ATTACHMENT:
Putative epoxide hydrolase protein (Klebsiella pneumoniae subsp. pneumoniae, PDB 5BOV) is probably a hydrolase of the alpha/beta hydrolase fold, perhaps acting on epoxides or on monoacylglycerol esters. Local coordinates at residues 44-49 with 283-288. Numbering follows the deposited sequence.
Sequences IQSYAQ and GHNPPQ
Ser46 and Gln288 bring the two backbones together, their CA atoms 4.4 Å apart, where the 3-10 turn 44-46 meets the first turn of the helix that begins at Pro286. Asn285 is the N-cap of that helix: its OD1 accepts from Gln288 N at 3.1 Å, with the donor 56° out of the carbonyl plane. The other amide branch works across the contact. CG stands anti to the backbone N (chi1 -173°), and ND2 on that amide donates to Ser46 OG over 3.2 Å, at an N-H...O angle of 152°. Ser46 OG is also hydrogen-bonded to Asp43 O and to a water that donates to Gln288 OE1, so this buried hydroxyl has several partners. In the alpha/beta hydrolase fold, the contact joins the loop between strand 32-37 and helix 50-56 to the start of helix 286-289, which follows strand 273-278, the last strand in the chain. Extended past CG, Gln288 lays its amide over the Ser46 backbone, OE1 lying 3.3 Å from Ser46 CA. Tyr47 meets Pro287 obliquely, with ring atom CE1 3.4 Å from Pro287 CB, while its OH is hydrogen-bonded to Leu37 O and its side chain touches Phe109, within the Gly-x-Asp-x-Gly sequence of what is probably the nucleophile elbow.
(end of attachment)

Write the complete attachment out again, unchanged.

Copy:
Putative epoxide hydrolase protein (Klebsiella pneumoniae subsp. pneumoniae, PDB 5BOV) is probably a hydrolase of the alpha/beta hydrolase fold, perhaps acting on epoxides or on monoacylglycerol esters. Local coordinates at residues 44-49 with 283-288. Numbering follows the deposited sequence.
Sequences IQSYAQ and GHNPPQ
Ser46 and Gln288 bring the two backbones together, their CA atoms 4.4 Å apart, where the 3-10 turn 44-46 meets the first turn of the helix that begins at Pro286. Asn285 is the N-cap of that helix: its OD1 accepts from Gln288 N at 3.1 Å, with the donor 56° out of the carbonyl plane. The other amide branch works across the contact. CG stands anti to the backbone N (chi1 -173°), and ND2 on that amide donates to Ser46 OG over 3.2 Å, at an N-H...O angle of 152°. Ser46 OG is also hydrogen-bonded to Asp43 O and to a water that donates to Gln288 OE1, so this buried hydroxyl has several partners. In the alpha/beta hydrolase fold, the contact joins the loop between strand 32-37 and helix 50-56 to the start of helix 286-289, which follows strand 273-278, the last strand in the chain. Extended past CG, Gln288 lays its amide over the Ser46 backbone, OE1 lying 3.3 Å from Ser46 CA. Tyr47 meets Pro287 obliquely, with ring atom CE1 3.4 Å from Pro287 CB, while its OH is hydrogen-bonded to Leu37 O and its side chain touches Phe109, within the Gly-x-Asp-x-Gly sequence of what is probably the nucleophile elbow.